Appeal from a judgment of the Superior Court of Orange County, M. Marc Kelly, Judge. Affirmed in part as modified, and reversed in part. (Super. Ct. No. 07CF0009).
The opinion of the court was delivered by: Fybel, J.
CERTIFIED FOR PUBLICATION
Defendant Salvador Magallanes appeals from a judgment of conviction of carjacking and receipt of stolen property. Defendant argues the trial court erred in failing to grant his motion for a judgment of acquittal. We conclude, to the contrary, there was sufficient evidence defendant committed the carjacking by use of force or fear, and we affirm the conviction for carjacking.
Defendant also argues he was improperly convicted of both carjacking and receipt of stolen property because the stolen property was the same car taken during the carjacking. We agree. Based on the language of the applicable statutes, the essence of the crime of carjacking, like that of theft and robbery, is the taking of the personal property of another. Penal Code section 496, subdivision (a) prohibits a conviction for both theft and receipt of the same stolen property. Therefore, we hold defendant could not be convicted of both carjacking and receipt of stolen property when the stolen property is the vehicle taken in the carjacking. Accordingly, we reverse defendant's conviction for receipt of stolen property. We publish this as a case of first impression on the applicability of section 496, subdivision (a) to the crime of carjacking.
Finally, defendant argues, and the Attorney General concedes, that defendant is entitled to two additional days of presentence custody credits. We direct the trial court to modify the judgment accordingly.
STATEMENT OF FACTS AND PROCEDURAL HISTORY
Kelly Waterman left work about 5:40 p.m. on November 10, 2006. She moved her car, a black 1995 four-door Mercedes-Benz S500, from the parking lot to a spot in front of her office building. Waterman left the driver's side door open and the car engine running, and opened the rear passenger side door to put her son in his child car seat. Waterman heard a "revving sound," looked up, and saw defendant in the driver's seat trying to get the car in gear. Waterman was scared, shocked, mad, and worried; she feared for her safety and the safety of her son. Waterman pulled her son back out of the car. She then tried to open the front passenger door, which was locked, and banged on the door while screaming and cursing at defendant. Defendant never turned around or said anything to Waterman. After 10 or 15 seconds, defendant got the car in gear and drove away. Waterman ran back into her office, hit the panic button on the alarm system, and called the police.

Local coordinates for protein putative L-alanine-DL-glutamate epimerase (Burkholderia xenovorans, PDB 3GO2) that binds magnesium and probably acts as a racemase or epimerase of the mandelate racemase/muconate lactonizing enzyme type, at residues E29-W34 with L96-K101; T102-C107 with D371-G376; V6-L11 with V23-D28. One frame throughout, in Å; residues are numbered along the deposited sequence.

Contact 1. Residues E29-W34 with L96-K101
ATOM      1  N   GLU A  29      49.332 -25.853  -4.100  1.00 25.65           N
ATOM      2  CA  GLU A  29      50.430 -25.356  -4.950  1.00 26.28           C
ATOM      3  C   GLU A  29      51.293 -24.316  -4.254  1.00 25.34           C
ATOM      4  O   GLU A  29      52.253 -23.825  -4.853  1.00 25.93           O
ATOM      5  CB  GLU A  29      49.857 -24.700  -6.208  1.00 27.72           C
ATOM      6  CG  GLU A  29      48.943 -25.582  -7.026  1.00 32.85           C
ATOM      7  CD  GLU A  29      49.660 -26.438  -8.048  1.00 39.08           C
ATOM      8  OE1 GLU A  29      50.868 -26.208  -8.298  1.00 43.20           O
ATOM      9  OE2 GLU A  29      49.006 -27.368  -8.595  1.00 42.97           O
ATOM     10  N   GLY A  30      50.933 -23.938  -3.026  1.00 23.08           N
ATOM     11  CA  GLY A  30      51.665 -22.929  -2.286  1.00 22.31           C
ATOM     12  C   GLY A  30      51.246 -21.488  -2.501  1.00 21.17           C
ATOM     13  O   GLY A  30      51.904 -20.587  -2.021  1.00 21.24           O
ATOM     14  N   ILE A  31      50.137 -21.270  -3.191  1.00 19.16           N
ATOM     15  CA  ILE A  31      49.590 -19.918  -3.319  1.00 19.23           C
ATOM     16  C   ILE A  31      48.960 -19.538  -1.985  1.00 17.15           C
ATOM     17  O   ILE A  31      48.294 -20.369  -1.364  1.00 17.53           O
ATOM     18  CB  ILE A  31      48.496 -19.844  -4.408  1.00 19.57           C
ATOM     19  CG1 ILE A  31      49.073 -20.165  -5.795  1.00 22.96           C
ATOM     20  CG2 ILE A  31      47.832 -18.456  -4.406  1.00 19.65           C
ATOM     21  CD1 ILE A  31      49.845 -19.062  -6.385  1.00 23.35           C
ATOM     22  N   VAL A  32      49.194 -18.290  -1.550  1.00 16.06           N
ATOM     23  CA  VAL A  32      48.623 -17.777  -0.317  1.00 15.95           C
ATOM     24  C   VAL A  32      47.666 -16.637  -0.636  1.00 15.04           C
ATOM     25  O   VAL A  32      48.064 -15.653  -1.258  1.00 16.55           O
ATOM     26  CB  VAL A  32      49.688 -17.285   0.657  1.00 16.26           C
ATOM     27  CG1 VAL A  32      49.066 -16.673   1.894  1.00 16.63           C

On December 26, 2006, Santa Ana Police Officer Brandon Sontag encountered defendant in a motel parking lot about 2:43 a.m. Defendant gave Officer Sontag permission to search him; Officer Sontag found a Mercedes-Benz car key in defendant's right front pocket. The key belonged to a black 1995 four-door Mercedes-Benz S500, which had paper license plates and was parked four parking spaces from where Officer Sontag encountered defendant. Officer Sontag ran the vehicle identification number on the Mercedes, and learned it belonged to Waterman and her husband.
Defendant was charged in an information with carjacking (Pen. Code, § 215, subd. (a)) and receiving stolen property (id., § 496, subd. (a)). Defendant was convicted of both counts. The trial court sentenced defendant to the midterm of five years in prison for the carjacking count, and stayed the sentence on the receipt of stolen property count, pursuant to Penal Code section 654. Defendant received 518 days of presentence custody credits. Defendant timely appealed.
I. THE TRIAL COURT DID NOT ERR BY DENYING DEFENDANT'S MOTION FOR JUDGMENT OF ACQUITTAL UNDER PENAL CODE SECTION 1118.1, BASED ON THE SUFFICIENCY OF THE EVIDENCE OF CARJACKING
After the prosecution's case-in-chief and before presenting his case, defendant moved for a judgment of acquittal under Penal Code section ...